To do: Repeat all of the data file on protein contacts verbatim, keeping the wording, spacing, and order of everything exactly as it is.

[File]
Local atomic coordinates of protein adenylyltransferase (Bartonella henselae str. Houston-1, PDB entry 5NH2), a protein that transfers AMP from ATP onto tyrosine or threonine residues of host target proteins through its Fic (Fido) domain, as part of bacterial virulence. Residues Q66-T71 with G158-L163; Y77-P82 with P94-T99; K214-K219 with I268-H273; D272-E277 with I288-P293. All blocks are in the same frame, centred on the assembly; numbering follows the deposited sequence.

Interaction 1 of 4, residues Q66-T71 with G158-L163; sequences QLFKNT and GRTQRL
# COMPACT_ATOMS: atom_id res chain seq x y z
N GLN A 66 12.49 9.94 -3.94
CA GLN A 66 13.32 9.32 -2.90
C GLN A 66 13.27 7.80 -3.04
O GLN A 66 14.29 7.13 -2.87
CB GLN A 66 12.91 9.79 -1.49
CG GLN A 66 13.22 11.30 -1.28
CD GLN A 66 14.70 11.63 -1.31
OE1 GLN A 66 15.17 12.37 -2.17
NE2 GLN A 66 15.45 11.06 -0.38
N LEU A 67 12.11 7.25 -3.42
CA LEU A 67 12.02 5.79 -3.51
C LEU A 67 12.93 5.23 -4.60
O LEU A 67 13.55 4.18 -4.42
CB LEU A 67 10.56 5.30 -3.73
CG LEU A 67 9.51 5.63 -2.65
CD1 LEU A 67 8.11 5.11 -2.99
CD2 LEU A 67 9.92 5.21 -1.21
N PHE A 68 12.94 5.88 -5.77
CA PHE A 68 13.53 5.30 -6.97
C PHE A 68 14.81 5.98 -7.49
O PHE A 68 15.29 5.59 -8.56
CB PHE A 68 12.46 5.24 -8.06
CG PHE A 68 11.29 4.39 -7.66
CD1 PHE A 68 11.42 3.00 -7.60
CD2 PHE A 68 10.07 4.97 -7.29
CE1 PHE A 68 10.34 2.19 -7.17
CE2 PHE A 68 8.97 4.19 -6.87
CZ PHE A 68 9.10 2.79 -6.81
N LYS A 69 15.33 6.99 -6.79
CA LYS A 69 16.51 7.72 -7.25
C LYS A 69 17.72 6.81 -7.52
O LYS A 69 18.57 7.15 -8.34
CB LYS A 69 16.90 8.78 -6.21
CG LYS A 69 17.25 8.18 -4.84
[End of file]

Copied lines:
Local atomic coordinates of protein adenylyltransferase (Bartonella henselae str. Houston-1, PDB entry 5NH2), a protein that transfers AMP from ATP onto tyrosine or threonine residues of host target proteins through its Fic (Fido) domain, as part of bacterial virulence. Residues Q66-T71 with G158-L163; Y77-P82 with P94-T99; K214-K219 with I268-H273; D272-E277 with I288-P293. All blocks are in the same frame, centred on the assembly; numbering follows the deposited sequence.

Interaction 1 of 4, residues Q66-T71 with G158-L163; sequences QLFKNT and GRTQRL
# COMPACT_ATOMS: atom_id res chain seq x y z
N GLN A 66 12.49 9.94 -3.94
CA GLN A 66 13.32 9.32 -2.90
C GLN A 66 13.27 7.80 -3.04
O GLN A 66 14.29 7.13 -2.87
CB GLN A 66 12.91 9.79 -1.49
CG GLN A 66 13.22 11.30 -1.28
CD GLN A 66 14.70 11.63 -1.31
OE1 GLN A 66 15.17 12.37 -2.17
NE2 GLN A 66 15.45 11.06 -0.38
N LEU A 67 12.11 7.25 -3.42
CA LEU A 67 12.02 5.79 -3.51
C LEU A 67 12.93 5.23 -4.60
O LEU A 67 13.55 4.18 -4.42
CB LEU A 67 10.56 5.30 -3.73
CG LEU A 67 9.51 5.63 -2.65
CD1 LEU A 67 8.11 5.11 -2.99
CD2 LEU A 67 9.92 5.21 -1.21
N PHE A 68 12.94 5.88 -5.77
CA PHE A 68 13.53 5.30 -6.97
C PHE A 68 14.81 5.98 -7.49
O PHE A 68 15.29 5.59 -8.56
CB PHE A 68 12.46 5.24 -8.06
CG PHE A 68 11.29 4.39 -7.66
CD1 PHE A 68 11.42 3.00 -7.60
CD2 PHE A 68 10.07 4.97 -7.29
CE1 PHE A 68 10.34 2.19 -7.17
CE2 PHE A 68 8.97 4.19 -6.87
CZ PHE A 68 9.10 2.79 -6.81
N LYS A 69 15.33 6.99 -6.79
CA LYS A 69 16.51 7.72 -7.25
C LYS A 69 17.72 6.81 -7.52
O LYS A 69 18.57 7.15 -8.34
CB LYS A 69 16.90 8.78 -6.21
CG LYS A 69 17.25 8.18 -4.84